The importance of credit control 

Keep your small business cash flowing through this handy guide to best-practice credit control

Cashflow is critical to business survival. But all too often the day-to-day challenge of running that business, particularly a smaller business, can mean losing sight of some of the fundamental skills for successful cashflow management. And in the current economic climate, it is not surprising that businesses are determined to hang on to their cash for longer to satisfy their own cashflow requirements. Which is why credit control is so important.

So, what are the simple steps a business can take to keep the cash flowing and what best-practice credit management techniques should they follow?

>See also: Late payment could close one in ten small businesses

Know your customer

Ensuring you are clear as to the exact name and legal status of the business/individual you are supplying is the first step in ensuring a successful relationship. Failing to know exactly who you are trading with means you won’t be able to check if they are good for the amount of credit you need to grant them, you won’t be able to invoice them correctly, and you won’t be able to commence legal action effectively if it becomes necessary. Put the other way, get the basics right from the start mean you will make better-informed credit decisions, avoid unpleasantness, and bet paid for the products/services you deliver.

Payment terms

If you think you are going to be paid on one date, and your customer has a different date in mind, you could be heading for trouble. Making assumptions is dangerous and formally agreeing payment terms in advance, to an agreed set of terms and conditions (which are regularly reviewed and updated), is vital.


If you don’t raise an invoice, you won’t get paid. It’s as simple as that. Invoicing should not be seen as a back-office administrative nuisance, but rather a vital first-step in achieving healthy cashflow. The sooner you ask, the sooner you can get paid. But check with the supplier on how you need to invoice them – for example, do you need a Purchase Order – and make sure the details on the invoice are correct. Follow up once your invoice has been sent to check it has arrived and that there are no issues. This will avoid the potential for disputes or delays further down the line.

Treating suppliers fairly

You want your invoices paid on time and you should do the same. It’s not just good business practice and ethical behaviour, it also demonstrates a wider corporate social responsibility. Make sure payments due are in your cashflow forecast so that you’re not caught unawares.

Chasing payment

A sale is only complete once you’ve been paid for it. Until then, they’re hanging on to money that is rightfully yours and you should ask for it. Routines should be in place as standard for following up on non-payment that includes letters, email, and telephone, with the need to stay flexible if the amount outstanding is large or you have concerns over the customer’s financial viability.

>See also: Small businesses spend hour and a half each day chasing late payments

When cash runs short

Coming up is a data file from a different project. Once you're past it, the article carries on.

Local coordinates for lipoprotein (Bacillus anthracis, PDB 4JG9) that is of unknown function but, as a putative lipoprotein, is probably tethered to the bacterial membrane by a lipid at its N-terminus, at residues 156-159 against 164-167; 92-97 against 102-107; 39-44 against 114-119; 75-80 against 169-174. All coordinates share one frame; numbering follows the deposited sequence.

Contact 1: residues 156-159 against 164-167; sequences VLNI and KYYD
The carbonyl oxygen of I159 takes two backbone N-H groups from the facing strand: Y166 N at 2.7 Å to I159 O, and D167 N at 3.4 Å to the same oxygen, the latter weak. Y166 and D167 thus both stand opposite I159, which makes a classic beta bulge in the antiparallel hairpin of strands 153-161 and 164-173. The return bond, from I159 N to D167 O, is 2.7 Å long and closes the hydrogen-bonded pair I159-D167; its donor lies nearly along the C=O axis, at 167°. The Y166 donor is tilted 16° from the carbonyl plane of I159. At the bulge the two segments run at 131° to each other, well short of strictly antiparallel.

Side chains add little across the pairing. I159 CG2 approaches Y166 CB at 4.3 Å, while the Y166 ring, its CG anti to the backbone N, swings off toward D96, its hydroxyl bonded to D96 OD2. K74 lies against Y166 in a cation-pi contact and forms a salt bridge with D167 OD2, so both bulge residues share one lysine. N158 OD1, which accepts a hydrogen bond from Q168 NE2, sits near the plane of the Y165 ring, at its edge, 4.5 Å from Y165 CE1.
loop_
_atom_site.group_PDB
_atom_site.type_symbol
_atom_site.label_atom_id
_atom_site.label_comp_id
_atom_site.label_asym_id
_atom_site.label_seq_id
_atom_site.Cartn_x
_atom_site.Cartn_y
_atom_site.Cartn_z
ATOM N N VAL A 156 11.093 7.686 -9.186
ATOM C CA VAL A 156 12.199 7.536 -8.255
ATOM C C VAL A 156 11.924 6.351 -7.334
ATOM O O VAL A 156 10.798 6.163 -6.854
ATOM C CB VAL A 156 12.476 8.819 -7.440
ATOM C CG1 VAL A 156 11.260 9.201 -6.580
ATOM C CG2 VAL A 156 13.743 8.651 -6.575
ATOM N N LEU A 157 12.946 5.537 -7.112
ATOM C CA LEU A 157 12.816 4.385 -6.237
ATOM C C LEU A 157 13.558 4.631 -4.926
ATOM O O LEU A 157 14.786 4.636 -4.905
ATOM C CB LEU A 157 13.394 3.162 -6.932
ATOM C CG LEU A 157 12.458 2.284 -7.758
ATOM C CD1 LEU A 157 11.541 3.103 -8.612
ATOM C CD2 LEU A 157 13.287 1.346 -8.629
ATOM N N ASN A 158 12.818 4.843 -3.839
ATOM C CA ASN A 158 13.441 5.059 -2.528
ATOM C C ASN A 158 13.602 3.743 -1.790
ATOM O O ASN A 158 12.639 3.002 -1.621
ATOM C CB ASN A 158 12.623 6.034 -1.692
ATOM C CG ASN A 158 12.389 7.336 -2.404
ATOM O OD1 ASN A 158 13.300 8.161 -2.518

Cash keeps businesses in business. Plan your cashflow requirements carefully, therefore, allowing for differences in the payment terms you receive from your suppliers and those you give to your customers.

When all else fails…

However disciplined your teams, and even when you follow best-practice credit control techniques, there are some occasions when you just can’t get paid. The longer the debt remains unpaid, the more likely it is to turn into a bad debt and bad debt seriously affects cashflow. Legal action is an option, but so too is employing a debt collection agency or issuing a statutory demand.

When you customer goes bust

Inevitably businesses fail, and when one of your customers goes bust, your resources can again be depleted. It helps in these cases to understand the different types of insolvency, bankruptcy, IVAs, CVAs, liquidation and administration and how each affects your chances of recovery. Forewarned is forearmed, but if you keep alive to what’s happening in your industry, and your client base, you can avoid being caught unawares and gradually reduce the amount of credit you extend over time.

6 ways to prevent risk of late payment

Businesses can reduce the risk of late or non-payment by using:

  • Automated payment methods to ensure the immediate transfer of funds
  • Agreeing explicit payment terms in advance of a transaction
  • Invoicing customers promptly
  • Not giving a customer any reason to dispute an invoice
  • Demanding interest on late payments, which is a company’s legal entitlement
  • Perhaps even rewarding those customers who do pay promptly

The importance of credit control

Above all, perhaps, the best way to manage cash effectively is to follow the mantra of “know your customer”, and that means checking the credit details of a customer, not just at the start of a new business relationship but also on an ongoing basis. Because in these uncertain times, fortunes can change almost overnight.

For more information, check out the CICM Managing Cashflow guides. Originally written in 2008 for the then Small Business Tsar Lord Sugar, they have been regularly updated and are available online.

Sue Chapple is chief executive of the Institute of Credit Management

More on credit control

How to tackle late payments to your small business

Sue Chapple

Sue Chapple

Sue Chapple is chief executive of the Chartered Institute of Credit Management (CICM).

Related Topics

Managing Cashflow

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